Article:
[4] Myers, G. 1992. 'In this paper we report ...': Speech acts and scientific facts, Journal of Pragmatlcs, 17, 1992, 295—313.

[5] Paice, C. D. 1980. The automatic generation of literature abstracts: an approach based on the identification of self-indicating phrases. In Proceedings of the 3rd annual ACM conference on research and development in information retrieval (SIGIR '80). Butterworth & Co., Kent, UK, 172—191.

[6] Paice, C.D. 1990. Constructing literature abstracts by computer: Techniques and prospects, Information Processing & Management, Volume 26, Issue 1, 1990, 171—186, ISSN 0306-4573, http://dx.doi.org/10.1016/0306-4573(90)90014-S.

[7] Sandor, A. 2007. Modeling metadiscourse conveying the author's rhetorical strategy in biomedical research abstracts. In Revue Française de Linguistique Appliquée 2007/2 Vol. XII, 97—109. http://www.cairn.info/revue-francaise-de-linguistique-appliquee-2007-2-page-97.htm.

[8] Teufel, S. and Moens, M. 2002. Summarizing Scientific Articles: Experiments with Relevance and Rhetorical Status; Computational Linguistics, Vol. 28, No.4, Dec. 2002. 409—445.

[9] de Waard, A. and Pander Maat, H. 2009. Categorizing Epistemic Segment Types in Biology Research Articles. In Linguistic and Psycholinguistic Approaches to Text Structuring, Laure Sarda, Shirley Carter Thomas & Benjamin Fagard (eds), John Benjamins.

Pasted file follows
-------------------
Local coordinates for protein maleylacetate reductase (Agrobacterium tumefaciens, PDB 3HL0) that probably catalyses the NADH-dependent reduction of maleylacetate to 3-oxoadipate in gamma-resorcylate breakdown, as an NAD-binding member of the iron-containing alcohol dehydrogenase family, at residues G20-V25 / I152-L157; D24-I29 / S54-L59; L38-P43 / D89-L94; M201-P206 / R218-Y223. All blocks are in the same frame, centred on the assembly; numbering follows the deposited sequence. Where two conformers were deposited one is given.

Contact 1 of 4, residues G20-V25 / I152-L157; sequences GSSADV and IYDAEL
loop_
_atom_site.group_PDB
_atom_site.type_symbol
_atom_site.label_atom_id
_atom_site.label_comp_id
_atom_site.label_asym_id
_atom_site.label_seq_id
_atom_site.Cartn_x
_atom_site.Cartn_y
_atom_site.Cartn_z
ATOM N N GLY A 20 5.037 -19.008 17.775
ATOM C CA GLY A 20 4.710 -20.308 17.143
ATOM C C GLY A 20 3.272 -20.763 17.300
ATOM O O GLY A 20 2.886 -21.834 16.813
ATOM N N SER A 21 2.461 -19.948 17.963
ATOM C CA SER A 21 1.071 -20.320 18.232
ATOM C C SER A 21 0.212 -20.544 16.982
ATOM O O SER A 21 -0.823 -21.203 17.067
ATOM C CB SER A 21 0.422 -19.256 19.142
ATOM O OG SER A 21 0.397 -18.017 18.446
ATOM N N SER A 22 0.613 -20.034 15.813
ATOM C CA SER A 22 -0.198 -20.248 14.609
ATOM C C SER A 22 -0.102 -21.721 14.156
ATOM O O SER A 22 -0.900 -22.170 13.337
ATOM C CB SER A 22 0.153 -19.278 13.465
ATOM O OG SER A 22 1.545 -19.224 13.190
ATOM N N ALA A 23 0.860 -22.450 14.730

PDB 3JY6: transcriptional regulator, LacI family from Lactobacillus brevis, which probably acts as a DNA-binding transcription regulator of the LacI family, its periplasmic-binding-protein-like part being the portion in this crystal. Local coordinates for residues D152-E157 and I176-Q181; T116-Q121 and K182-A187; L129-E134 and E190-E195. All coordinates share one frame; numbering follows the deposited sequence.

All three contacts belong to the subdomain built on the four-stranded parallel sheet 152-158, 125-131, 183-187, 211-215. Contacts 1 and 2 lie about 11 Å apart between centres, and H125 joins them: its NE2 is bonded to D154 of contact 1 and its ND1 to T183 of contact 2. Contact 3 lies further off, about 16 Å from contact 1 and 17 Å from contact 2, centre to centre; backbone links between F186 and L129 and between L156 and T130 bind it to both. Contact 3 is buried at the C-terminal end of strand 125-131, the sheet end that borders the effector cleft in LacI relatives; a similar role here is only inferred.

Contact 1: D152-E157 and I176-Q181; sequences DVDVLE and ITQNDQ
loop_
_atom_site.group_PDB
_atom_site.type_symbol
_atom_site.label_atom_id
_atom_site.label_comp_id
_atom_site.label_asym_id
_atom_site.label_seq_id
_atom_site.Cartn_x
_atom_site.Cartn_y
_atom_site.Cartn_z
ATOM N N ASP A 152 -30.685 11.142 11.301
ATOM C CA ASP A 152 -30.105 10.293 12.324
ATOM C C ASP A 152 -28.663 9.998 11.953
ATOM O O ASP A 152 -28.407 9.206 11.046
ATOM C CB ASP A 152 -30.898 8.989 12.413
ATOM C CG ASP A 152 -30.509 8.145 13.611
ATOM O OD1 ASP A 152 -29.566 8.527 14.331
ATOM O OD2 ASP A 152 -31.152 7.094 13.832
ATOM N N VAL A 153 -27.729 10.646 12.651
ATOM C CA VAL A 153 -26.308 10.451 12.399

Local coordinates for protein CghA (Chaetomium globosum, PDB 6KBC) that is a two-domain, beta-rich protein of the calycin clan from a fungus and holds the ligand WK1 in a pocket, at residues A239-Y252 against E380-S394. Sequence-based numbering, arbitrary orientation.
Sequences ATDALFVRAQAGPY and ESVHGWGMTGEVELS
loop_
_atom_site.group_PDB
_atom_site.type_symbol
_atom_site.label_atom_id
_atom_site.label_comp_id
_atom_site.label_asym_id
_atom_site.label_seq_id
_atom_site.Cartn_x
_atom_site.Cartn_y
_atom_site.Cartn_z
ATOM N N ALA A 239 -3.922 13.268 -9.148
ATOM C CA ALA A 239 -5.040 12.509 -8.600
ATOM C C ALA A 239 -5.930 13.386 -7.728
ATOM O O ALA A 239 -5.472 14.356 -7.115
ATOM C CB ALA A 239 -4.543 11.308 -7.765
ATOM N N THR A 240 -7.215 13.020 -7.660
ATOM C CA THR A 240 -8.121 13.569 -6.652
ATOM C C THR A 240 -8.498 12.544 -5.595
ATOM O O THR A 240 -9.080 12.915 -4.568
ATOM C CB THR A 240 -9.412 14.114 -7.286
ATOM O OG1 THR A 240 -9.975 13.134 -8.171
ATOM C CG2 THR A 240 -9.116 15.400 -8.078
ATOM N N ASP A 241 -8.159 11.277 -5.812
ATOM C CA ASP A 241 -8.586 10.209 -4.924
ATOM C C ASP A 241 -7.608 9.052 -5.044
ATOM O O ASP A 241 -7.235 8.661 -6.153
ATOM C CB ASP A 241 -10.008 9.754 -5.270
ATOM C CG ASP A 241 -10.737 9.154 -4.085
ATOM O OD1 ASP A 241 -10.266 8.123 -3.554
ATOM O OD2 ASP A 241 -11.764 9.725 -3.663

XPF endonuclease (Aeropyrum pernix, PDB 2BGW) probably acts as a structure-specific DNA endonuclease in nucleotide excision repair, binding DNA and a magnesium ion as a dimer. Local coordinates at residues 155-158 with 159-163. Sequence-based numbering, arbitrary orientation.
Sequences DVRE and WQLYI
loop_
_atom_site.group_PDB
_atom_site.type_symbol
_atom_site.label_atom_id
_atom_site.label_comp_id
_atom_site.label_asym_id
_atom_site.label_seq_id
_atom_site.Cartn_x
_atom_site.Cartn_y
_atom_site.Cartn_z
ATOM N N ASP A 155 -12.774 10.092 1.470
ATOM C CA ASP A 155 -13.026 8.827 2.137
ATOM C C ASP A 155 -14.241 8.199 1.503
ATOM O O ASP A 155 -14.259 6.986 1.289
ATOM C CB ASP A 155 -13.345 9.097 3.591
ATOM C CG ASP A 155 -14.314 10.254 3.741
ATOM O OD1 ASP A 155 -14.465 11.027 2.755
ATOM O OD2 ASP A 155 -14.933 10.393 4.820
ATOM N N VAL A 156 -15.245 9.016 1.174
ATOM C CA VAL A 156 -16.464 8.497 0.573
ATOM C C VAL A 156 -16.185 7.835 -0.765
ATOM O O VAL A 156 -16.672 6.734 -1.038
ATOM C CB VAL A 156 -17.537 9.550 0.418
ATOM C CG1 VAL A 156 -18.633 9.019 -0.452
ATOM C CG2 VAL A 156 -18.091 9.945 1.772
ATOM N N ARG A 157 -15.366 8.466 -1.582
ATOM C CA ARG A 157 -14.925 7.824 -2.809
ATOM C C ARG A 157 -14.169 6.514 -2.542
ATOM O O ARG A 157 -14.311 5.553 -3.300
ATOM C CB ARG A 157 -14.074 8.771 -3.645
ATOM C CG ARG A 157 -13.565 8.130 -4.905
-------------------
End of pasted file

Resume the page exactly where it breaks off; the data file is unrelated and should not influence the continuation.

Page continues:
About the Author

Photo of Ron Daniel

Ron Daniel, Jr. is a Disruptive Technology Director at Elsevier Labs, where he works on RDF metadata standards, content enhancement methods and workflows, and natural language processing of scientific, technical, and medical content. Before joining Elsevier, Ron worked for eight years as a co-owner of Taxonomy Strategies LLC, a metadata and taxonomy consultancy. Prior to that he worked at Interwoven after it bought Metacode, Inc. for its automatic classification and metadata creation technology. Ron has worked on a number of influential metadata standards. He was an editor of the PRISM metadata standard, worked on the RDF committees, and was a co-editor of the first Dublin Core specification. Ron earned a Ph.D. in Electrical Engineering from Oklahoma State University, and carried out post-doctoral research at Cambridge University's Information Engineering Division and Los Alamos National Laboratory's Advanced Computing Lab.